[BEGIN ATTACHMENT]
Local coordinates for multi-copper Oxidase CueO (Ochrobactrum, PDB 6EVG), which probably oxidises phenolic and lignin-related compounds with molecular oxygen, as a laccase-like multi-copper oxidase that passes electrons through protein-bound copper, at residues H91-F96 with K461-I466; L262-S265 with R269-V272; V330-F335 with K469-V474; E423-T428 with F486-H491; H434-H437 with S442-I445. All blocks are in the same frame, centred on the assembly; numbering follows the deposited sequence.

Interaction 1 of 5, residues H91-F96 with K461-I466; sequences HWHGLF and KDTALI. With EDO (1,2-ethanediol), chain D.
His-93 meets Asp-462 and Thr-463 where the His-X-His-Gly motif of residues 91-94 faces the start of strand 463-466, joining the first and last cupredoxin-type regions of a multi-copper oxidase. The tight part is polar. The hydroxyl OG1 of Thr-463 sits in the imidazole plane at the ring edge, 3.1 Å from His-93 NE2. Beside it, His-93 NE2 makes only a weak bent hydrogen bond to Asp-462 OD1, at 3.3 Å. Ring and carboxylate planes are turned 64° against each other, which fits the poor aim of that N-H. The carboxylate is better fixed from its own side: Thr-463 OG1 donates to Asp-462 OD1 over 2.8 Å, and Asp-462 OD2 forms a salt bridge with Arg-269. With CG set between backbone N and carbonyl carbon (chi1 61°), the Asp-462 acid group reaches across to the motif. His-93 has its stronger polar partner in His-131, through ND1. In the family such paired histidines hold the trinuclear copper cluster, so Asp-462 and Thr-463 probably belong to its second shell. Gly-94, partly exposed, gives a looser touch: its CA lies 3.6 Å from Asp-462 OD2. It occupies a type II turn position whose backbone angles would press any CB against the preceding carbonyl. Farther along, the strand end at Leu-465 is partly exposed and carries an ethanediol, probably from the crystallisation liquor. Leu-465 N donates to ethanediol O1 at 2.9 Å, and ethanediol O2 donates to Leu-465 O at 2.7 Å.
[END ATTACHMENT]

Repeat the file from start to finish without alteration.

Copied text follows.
Local coordinates for multi-copper Oxidase CueO (Ochrobactrum, PDB 6EVG), which probably oxidises phenolic and lignin-related compounds with molecular oxygen, as a laccase-like multi-copper oxidase that passes electrons through protein-bound copper, at residues H91-F96 with K461-I466; L262-S265 with R269-V272; V330-F335 with K469-V474; E423-T428 with F486-H491; H434-H437 with S442-I445. All blocks are in the same frame, centred on the assembly; numbering follows the deposited sequence.

Interaction 1 of 5, residues H91-F96 with K461-I466; sequences HWHGLF and KDTALI. With EDO (1,2-ethanediol), chain D.
His-93 meets Asp-462 and Thr-463 where the His-X-His-Gly motif of residues 91-94 faces the start of strand 463-466, joining the first and last cupredoxin-type regions of a multi-copper oxidase. The tight part is polar. The hydroxyl OG1 of Thr-463 sits in the imidazole plane at the ring edge, 3.1 Å from His-93 NE2. Beside it, His-93 NE2 makes only a weak bent hydrogen bond to Asp-462 OD1, at 3.3 Å. Ring and carboxylate planes are turned 64° against each other, which fits the poor aim of that N-H. The carboxylate is better fixed from its own side: Thr-463 OG1 donates to Asp-462 OD1 over 2.8 Å, and Asp-462 OD2 forms a salt bridge with Arg-269. With CG set between backbone N and carbonyl carbon (chi1 61°), the Asp-462 acid group reaches across to the motif. His-93 has its stronger polar partner in His-131, through ND1. In the family such paired histidines hold the trinuclear copper cluster, so Asp-462 and Thr-463 probably belong to its second shell. Gly-94, partly exposed, gives a looser touch: its CA lies 3.6 Å from Asp-462 OD2. It occupies a type II turn position whose backbone angles would press any CB against the preceding carbonyl. Farther along, the strand end at Leu-465 is partly exposed and carries an ethanediol, probably from the crystallisation liquor. Leu-465 N donates to ethanediol O1 at 2.9 Å, and ethanediol O2 donates to Leu-465 O at 2.7 Å.